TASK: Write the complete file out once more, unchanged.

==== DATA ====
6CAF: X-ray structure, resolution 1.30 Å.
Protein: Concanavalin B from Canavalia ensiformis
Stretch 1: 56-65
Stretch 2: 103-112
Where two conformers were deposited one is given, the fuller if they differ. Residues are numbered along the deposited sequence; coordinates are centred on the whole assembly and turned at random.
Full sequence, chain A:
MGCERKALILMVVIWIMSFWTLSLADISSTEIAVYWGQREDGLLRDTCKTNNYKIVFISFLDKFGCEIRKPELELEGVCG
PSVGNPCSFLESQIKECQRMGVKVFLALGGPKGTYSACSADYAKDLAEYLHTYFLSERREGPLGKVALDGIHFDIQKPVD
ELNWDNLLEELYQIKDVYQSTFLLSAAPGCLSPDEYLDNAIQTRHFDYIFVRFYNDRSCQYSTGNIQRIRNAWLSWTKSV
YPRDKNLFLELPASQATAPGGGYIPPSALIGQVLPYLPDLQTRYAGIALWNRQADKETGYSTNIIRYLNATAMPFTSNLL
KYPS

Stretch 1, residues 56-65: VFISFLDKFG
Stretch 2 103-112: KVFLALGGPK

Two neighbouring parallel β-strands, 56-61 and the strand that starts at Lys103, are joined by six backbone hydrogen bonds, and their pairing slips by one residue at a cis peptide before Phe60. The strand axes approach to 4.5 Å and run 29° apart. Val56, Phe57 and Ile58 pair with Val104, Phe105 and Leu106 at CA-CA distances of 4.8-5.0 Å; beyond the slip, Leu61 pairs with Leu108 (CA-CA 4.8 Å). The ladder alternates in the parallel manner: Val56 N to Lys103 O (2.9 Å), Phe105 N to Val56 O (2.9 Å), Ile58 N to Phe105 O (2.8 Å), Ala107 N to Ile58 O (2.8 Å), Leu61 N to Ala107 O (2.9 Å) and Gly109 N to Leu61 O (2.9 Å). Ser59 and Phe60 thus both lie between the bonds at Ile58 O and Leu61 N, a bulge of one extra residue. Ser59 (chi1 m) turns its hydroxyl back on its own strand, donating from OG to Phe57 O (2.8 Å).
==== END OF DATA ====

6CAF: X-ray structure, resolution 1.30 Å.
Protein: Concanavalin B from Canavalia ensiformis
Stretch 1: 56-65
Stretch 2: 103-112
Where two conformers were deposited one is given, the fuller if they differ. Residues are numbered along the deposited sequence; coordinates are centred on the whole assembly and turned at random.
Full sequence, chain A:
MGCERKALILMVVIWIMSFWTLSLADISSTEIAVYWGQREDGLLRDTCKTNNYKIVFISFLDKFGCEIRKPELELEGVCG
PSVGNPCSFLESQIKECQRMGVKVFLALGGPKGTYSACSADYAKDLAEYLHTYFLSERREGPLGKVALDGIHFDIQKPVD
ELNWDNLLEELYQIKDVYQSTFLLSAAPGCLSPDEYLDNAIQTRHFDYIFVRFYNDRSCQYSTGNIQRIRNAWLSWTKSV
YPRDKNLFLELPASQATAPGGGYIPPSALIGQVLPYLPDLQTRYAGIALWNRQADKETGYSTNIIRYLNATAMPFTSNLL
KYPS

Stretch 1, residues 56-65: VFISFLDKFG
Stretch 2 103-112: KVFLALGGPK

Two neighbouring parallel β-strands, 56-61 and the strand that starts at Lys103, are joined by six backbone hydrogen bonds, and their pairing slips by one residue at a cis peptide before Phe60. The strand axes approach to 4.5 Å and run 29° apart. Val56, Phe57 and Ile58 pair with Val104, Phe105 and Leu106 at CA-CA distances of 4.8-5.0 Å; beyond the slip, Leu61 pairs with Leu108 (CA-CA 4.8 Å). The ladder alternates in the parallel manner: Val56 N to Lys103 O (2.9 Å), Phe105 N to Val56 O (2.9 Å), Ile58 N to Phe105 O (2.8 Å), Ala107 N to Ile58 O (2.8 Å), Leu61 N to Ala107 O (2.9 Å) and Gly109 N to Leu61 O (2.9 Å). Ser59 and Phe60 thus both lie between the bonds at Ile58 O and Leu61 N, a bulge of one extra residue. Ser59 (chi1 m) turns its hydroxyl back on its own strand, donating from OG to Phe57 O (2.8 Å).